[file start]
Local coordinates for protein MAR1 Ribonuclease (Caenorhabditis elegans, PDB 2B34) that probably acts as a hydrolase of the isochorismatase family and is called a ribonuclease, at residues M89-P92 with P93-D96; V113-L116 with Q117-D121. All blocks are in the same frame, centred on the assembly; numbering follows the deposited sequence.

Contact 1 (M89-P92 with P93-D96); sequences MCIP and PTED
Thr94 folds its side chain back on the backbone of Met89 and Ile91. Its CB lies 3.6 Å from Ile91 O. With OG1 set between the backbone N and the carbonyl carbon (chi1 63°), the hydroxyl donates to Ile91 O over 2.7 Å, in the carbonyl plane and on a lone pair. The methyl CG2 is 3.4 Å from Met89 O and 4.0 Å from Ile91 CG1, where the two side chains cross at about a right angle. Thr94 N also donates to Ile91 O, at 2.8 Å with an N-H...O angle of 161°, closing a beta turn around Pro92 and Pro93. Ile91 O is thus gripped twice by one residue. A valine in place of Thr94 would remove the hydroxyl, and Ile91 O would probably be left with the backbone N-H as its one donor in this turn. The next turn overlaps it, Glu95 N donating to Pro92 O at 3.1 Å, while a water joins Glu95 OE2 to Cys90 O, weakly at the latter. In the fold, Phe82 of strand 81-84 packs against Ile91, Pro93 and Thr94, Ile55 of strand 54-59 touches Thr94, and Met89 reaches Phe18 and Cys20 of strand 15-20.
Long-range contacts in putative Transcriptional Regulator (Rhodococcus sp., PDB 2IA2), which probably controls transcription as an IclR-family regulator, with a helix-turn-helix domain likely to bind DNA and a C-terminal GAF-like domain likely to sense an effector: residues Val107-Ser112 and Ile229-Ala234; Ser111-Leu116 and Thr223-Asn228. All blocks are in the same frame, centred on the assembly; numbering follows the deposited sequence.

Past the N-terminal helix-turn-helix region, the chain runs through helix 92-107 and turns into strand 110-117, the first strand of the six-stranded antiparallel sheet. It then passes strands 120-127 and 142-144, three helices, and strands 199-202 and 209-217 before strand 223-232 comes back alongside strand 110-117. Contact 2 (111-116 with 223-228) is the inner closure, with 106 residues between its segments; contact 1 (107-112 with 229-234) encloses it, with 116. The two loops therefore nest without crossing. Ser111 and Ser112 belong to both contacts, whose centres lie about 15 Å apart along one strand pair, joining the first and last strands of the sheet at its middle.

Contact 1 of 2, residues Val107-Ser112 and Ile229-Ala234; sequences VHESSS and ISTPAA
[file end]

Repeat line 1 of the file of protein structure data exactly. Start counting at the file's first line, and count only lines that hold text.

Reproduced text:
Local coordinates for protein MAR1 Ribonuclease (Caenorhabditis elegans, PDB 2B34) that probably acts as a hydrolase of the isochorismatase family and is called a ribonuclease, at residues M89-P92 with P93-D96; V113-L116 with Q117-D121. All blocks are in the same frame, centred on the assembly; numbering follows the deposited sequence.